TSP Funds Set to Dive After Panic in Overseas Markets

By on January 22, 2008 in Current Events with 0 Comments

The stock market is poised to take a significant drop today.

Perhaps you are thinking that the market has already taken a step drop and you might be asking yourself: "How can it drop any further?"

It is understandable why readers would be thinking that it cannot drop any further. Before the market has opened this morning, the C fund is down 9.66%; the I fund is down 8.97% and the S fund is down 11.72%. The lifecycle funds are also down with a range of -1.72% for the income fund to -8.06% for the L2040 fund.

But these figures do not mean the market cannot fall further. In fact, it is likely to take a big dip. There has been panic selling in overseas markets while the federal government and the stock market was closed on Monday. The market futures show the possibility of another drop of 4% (500 points) or so.

In answer to the question on the minds of many readers, keep in mind this point of reference: The stock market dropped 500 points in one day on October 19, 1987. The leadiing Dow Jones index at that time was about 2300. A 500 point decline equaled a drop of more than 22% in one day. Check out the charts that depict the wild ride. Also keep in mind that after the dramatic drop, the stock market started going up and, even with the recent drops, it is still above 12,000 at the time of this writing.

Most of the participants in the Thrift Savings Plan have a considerable part of their investments in the G and F funds. These funds are not as likely to be damaged in a sudden drop of the market. As you can see from our TSP charts at the top of many pages on our site, these funds are up as of this morning while the other funds are all down.

One other point to keep in mind: Many stock market investors panic when the markets take a big dip as is likely to happen today. Panic selling is not limited to federal employees or to TSP investors. It happens in all free markets and it has happened with TSP participants as well.

The most recent example is when similar stock market volatility occurred from 1999 – 2002. TSP investors sold their G fund at the peak of the bull market and put the money into the C fund. They sold the C fund at the bottom of the market and put the money back into the C fund. In other words, they maximized their losses by buying at the highest prices and selling stocks at the lowest prices. When investors buy or sell based on a short-term panic, it often makes a bad situation worse. Check out this article for a description.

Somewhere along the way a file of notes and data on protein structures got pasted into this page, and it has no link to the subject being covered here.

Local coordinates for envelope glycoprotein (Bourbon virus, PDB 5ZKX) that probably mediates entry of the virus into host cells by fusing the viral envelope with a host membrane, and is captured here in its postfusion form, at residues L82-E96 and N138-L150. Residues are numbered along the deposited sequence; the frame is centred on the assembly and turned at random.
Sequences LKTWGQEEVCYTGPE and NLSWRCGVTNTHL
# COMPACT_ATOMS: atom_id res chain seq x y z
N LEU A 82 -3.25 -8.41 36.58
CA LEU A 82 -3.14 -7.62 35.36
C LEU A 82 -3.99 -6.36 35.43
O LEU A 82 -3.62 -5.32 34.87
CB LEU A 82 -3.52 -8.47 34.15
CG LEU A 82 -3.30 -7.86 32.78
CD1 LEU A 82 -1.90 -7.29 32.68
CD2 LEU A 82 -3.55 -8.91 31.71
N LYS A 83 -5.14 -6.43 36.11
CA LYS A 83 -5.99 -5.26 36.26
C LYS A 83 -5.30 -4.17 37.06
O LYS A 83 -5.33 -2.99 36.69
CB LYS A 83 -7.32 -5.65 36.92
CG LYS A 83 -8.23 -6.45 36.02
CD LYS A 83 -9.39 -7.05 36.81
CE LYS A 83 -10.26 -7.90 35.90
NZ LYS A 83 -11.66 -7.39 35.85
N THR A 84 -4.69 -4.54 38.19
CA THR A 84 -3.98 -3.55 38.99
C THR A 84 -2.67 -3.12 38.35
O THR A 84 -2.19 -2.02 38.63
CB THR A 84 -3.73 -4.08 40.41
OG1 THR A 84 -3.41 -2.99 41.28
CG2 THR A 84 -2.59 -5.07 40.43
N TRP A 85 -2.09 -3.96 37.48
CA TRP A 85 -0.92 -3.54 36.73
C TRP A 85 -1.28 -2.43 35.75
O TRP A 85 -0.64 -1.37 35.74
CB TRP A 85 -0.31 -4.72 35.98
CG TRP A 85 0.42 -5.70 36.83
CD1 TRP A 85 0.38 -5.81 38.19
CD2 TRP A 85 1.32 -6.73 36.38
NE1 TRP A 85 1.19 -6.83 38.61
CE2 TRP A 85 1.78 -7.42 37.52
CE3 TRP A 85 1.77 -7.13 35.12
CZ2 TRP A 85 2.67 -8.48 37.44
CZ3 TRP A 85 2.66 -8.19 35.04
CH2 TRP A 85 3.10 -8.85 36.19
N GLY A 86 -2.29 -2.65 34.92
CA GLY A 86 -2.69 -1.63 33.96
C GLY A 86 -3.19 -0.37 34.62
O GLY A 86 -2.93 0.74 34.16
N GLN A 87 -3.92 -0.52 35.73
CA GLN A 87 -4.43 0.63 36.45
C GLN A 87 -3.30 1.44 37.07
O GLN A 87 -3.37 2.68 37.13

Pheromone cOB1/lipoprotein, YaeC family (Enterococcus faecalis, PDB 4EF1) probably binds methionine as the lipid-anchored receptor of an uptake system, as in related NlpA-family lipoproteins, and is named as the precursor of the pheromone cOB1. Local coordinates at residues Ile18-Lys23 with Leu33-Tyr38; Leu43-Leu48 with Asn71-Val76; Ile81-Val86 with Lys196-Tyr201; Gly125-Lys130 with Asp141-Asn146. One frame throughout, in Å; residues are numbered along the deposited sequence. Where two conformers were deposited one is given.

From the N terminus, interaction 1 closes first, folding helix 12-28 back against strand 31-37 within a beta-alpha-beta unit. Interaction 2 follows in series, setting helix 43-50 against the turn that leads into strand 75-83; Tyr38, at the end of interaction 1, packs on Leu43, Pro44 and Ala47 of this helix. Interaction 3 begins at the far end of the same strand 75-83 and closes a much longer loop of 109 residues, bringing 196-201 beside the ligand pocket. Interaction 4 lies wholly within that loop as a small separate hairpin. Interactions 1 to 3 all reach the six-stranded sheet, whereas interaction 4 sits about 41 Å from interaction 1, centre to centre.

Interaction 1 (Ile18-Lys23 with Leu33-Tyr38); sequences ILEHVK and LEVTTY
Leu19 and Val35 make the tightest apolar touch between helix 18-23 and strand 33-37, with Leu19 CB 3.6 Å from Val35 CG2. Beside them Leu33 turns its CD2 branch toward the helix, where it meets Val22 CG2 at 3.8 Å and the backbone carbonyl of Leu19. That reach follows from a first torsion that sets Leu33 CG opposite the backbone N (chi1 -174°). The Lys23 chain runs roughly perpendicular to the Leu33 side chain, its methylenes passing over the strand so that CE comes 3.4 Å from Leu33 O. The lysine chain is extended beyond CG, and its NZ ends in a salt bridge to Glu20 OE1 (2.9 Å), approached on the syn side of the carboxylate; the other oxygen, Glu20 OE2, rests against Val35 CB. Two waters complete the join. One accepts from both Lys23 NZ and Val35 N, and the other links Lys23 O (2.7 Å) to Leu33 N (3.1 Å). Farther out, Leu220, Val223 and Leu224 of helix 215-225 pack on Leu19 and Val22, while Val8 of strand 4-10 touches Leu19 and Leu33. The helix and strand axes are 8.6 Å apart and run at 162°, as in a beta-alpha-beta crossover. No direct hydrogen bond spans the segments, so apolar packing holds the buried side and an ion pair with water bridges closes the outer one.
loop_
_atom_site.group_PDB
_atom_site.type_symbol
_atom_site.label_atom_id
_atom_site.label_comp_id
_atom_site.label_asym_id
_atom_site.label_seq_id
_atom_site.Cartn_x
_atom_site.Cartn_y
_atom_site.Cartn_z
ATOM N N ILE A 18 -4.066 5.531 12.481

One reader sent in a question that read: "My retirements funds are disappearing as the market drops. Isn’t the government supposed to guarantee that we won’t lose our retirement funds invested in the TSP?"

Unfortunately, the only sure things are death and taxes. Uncle Sam does not guarantee your stock market returns whether your money is in the TSP funds or individual stocks purchased through your broker or a mutual fund. The gains or the losses are yours to keep. Action by the Federal Reserve today may stem the stock market losses or perhaps it won’t have a significant impact.

Each TSP participant will make choices when the market action is going on today and there will be some panic selling (and some who will be buying stocks) in the overall stock market. Anybody who tells you what the market will be at the end of the day or the end of the week is making a guess but you are ultimately responsible for your own decisions. Whatever you decide to do, try to put your investments in perspective and consider how your investments have performed over the past 10 years or so before making a split-second decision.

© 2016 Ralph R. Smith. All rights reserved. This article may not be reproduced without express written consent from Ralph R. Smith.

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About the Author

Ralph Smith has several decades of experience working with federal human resources issues. He has written extensively on a full range of human resources topics in books and newsletters and is a co-founder of two companies and several newsletters onĀ federal human resources.

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